For an island of under 9,000 population, the quality and choice of dining on Waiheke is exceptional. Of course, it does not hurt to have a million-population city on the other side of the ferry.
In general, food in New Zealand is outstanding because it is fresh and pure. With year-round rainfall in the farming districts and a temperate climate, the variety and flavour of food gives a great starting point for the restaurants and cafes. The sophistication of the food is a recent change in New Zealand that occurred in the mid 1990's. Tourism NZ asked departing visitors what they liked, and disliked, with food, wine and coffee getting bad reviews. So they brought in world-class chefs and baristas and put on a road-show. Within a matter of years, New Zealand has earned a reputation of excellence.
The wine was another story. There were a few pioneers, like Kim Goldwater and Stephen White who proved that Waiheke can make wines that win top prizes world-wide. There are now 22 listed vineyards and perhaps double that in total, many of which include tasting rooms or complete fine dining.
Walk or bike into Oneroa and the choice broadens. The Cove is the latest, run by Americans into craft beer, it is light food and great music as well as really good craft beer. Next to that is Red Crab, a classic Thai restaurant with good food and reasonable prices. Below is the Wai carry-out (or sit on stools & bean bags). Wai restaurant is above, and this is part of the same establishment. Perfect for a takeaway to carry to the beach.
Fish and Chips is a few doors up... and they really do a great job. More great views on their deck. Vino-Vino is next to the Wine store - one of the original restaurants in Oneroa. We have not tried it in a few years, so no reviews.
And, what else? There is Delight Cafe, a Turkish place for coffee with great views, Solar cafe, a local hangout with 29 solar panels on the roof and an ethos of free-range, local foods, and then for something completely different, Dragonfired on the beach at Little Oneroa. It serves "organic artisan woodfired food" from a portable stand and then you it it on the beach.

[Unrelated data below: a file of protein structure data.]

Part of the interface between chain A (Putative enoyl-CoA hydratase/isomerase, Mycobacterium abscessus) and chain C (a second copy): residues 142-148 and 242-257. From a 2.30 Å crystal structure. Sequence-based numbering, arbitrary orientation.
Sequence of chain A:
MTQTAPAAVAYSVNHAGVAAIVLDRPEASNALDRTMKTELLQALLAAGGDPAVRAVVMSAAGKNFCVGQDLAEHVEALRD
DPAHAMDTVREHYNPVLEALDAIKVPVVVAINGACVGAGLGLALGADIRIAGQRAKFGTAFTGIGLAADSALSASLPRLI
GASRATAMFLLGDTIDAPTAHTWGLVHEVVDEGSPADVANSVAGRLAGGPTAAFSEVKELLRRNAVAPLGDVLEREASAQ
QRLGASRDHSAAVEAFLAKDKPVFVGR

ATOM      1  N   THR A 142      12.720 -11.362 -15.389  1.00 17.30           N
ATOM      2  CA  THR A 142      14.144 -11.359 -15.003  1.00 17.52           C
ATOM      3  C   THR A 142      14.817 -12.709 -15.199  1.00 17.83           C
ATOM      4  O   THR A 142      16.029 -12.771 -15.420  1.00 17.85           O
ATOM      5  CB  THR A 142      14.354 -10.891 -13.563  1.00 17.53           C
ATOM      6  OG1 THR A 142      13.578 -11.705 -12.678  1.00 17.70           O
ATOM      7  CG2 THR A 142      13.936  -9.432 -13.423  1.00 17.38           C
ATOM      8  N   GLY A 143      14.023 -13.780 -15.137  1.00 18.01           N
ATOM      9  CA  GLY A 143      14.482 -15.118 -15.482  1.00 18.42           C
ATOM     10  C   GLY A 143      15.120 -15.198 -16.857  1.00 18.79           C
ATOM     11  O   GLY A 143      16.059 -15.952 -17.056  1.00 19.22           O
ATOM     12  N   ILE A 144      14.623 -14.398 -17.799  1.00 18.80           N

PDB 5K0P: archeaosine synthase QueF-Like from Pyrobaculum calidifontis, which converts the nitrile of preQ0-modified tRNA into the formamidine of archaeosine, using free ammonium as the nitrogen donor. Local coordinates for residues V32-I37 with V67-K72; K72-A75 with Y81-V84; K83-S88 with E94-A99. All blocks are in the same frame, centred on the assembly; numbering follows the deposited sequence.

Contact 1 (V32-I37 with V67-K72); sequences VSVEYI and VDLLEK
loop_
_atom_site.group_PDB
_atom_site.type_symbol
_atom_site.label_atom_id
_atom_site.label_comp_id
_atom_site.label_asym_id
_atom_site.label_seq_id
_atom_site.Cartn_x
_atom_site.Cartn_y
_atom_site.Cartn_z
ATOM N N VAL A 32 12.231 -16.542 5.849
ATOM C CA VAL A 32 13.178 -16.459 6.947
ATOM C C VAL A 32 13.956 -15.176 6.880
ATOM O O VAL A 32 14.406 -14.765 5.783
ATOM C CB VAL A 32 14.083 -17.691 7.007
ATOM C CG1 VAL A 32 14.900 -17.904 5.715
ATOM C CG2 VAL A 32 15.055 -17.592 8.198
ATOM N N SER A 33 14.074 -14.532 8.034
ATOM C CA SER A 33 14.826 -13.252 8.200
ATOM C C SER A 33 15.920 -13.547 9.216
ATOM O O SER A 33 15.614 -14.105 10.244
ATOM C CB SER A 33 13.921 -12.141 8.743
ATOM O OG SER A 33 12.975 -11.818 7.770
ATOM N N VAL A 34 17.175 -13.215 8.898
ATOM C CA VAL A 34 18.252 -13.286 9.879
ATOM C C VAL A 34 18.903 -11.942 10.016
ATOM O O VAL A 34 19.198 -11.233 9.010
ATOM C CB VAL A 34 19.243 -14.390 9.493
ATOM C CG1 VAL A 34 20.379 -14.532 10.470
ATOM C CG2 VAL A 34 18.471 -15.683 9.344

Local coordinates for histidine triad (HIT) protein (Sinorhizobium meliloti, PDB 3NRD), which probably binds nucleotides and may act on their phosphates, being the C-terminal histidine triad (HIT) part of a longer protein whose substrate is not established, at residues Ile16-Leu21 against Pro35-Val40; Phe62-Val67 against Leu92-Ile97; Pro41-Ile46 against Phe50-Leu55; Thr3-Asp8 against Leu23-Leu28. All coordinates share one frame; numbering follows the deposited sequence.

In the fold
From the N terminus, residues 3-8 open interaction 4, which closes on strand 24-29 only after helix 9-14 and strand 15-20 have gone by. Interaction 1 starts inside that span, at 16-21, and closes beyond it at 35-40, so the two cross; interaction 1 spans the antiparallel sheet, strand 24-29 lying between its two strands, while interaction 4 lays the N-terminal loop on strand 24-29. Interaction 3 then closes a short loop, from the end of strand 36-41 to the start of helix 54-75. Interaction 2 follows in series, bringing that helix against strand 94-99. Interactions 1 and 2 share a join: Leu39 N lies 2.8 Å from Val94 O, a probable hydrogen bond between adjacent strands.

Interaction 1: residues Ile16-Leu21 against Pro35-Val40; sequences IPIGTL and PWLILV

Both Church Bay and Oneroa are a brisk walk or a close bicycle ride. Oneroa offers multiple places to go for coffee and writing in your journal.
Fenice is owned by the chef, who used to work at MudBrick. Inside, it has the intimacy of a northern Italian cafe, and it is not unusual to hear three or four languages spoken... both by guests and waiters.
The food is innovative, the coffee outstanding, the fireplace makes it welcoming, with indoor and outdoor dining. Open early to late.
Wai Kitchen is our favorite for casual view dining. The view over Oneroa Bay is incomparable and Wai has an all-glass wall facing it. On sunny days or rainy, it is welcoming and the staff gets to know you soon ("the usual?", they will ask).
Oyster Inn has taken an upstairs verandah that resembles Raj England crossed with Cape Code prep to make a world-renown hangout for the trendy. Jonathan and Andrew have created a delightful place and their personal attention is what keeps it delightful.
Anna Schwartz was a finalist in the NZ Master Chef competition, and after that she decided to learn how to make ice cream, which of course, she did brilliantly. When fruits are in season on the island, it will become the day's gelato. Even the architecture is brilliant. New Zealand lives on its containers... everything arrives by container, and everything it sells abroad goes out in them. So Anna commissioned a container as ice cream store. It also has the side benefit of avoiding the increasingly draconian building permit process - after all, what can you inspect when the building is solid steel and made to survive repeated ocean journeys? A must-do stop in Oneroa, especially if you are on an ebike. Island Gelato.
Little Frog is across the street from Island Gelato in Oneroa. In new French ownership, it's a great place for coffee or lunch and writing in your diary.
Also a drive, Cat Vosper created and runs Castia Miro, a Spanish Tapas style restaurant on an Onetangi vineyard. Great food, great wine and Cat is lovely. Another must do.
And then, there is The Shed at Te Motu Vineyard. Chef Bronwen Laight produces the most amazing dinners. People we bring there, including sophisticated diners who have travelled world-wide say it's the best meal they have found anywhere. It really is in a converted vineyard shed. Well done but not stuffy at all. If you are a wine connoisseur, this is a must do. If not, it still is a must do... but make sure Bronwen is cooking.
On Onetangi Beach, which is one of the world's finest, Charlie Farley restaurant is one of those local secrets. Anywhere else, it would be an over-priced tourist trap given the fantastic views. On Waiheke though, it's a place for the locals. Good food and drink, it's best enjoyed when you can sit outside, which is most of the year except winter or when a storm is passing through. Either before or after, walk the beach which is about a mile.
Poderi Chrisi is a drive to the bottom end of the island, along unpaved roads. With such a trek to get there, the fact you have to book a reservation in order to get served is a commentary on the dining experience. It is expensive but worth the price.
If you would rather make your own, in addition to the usual supermarket, Waiheke has local proprietors.
Two food shops in Oneroa, plus the butcher. Fruit and Veg has really interesting stuff, including an amazing collection of chocolate.
How many butchers quote George Orwell on their sign? Excellent and varied choice of meats, including NZ Venison and various exotics.
Fantastic local bakery, the ciabatta is as good as it gets... especially dipped in local olive oil. It's a drive though, too far to walk or bike (unless you are serious about biking)... it's in Ostend.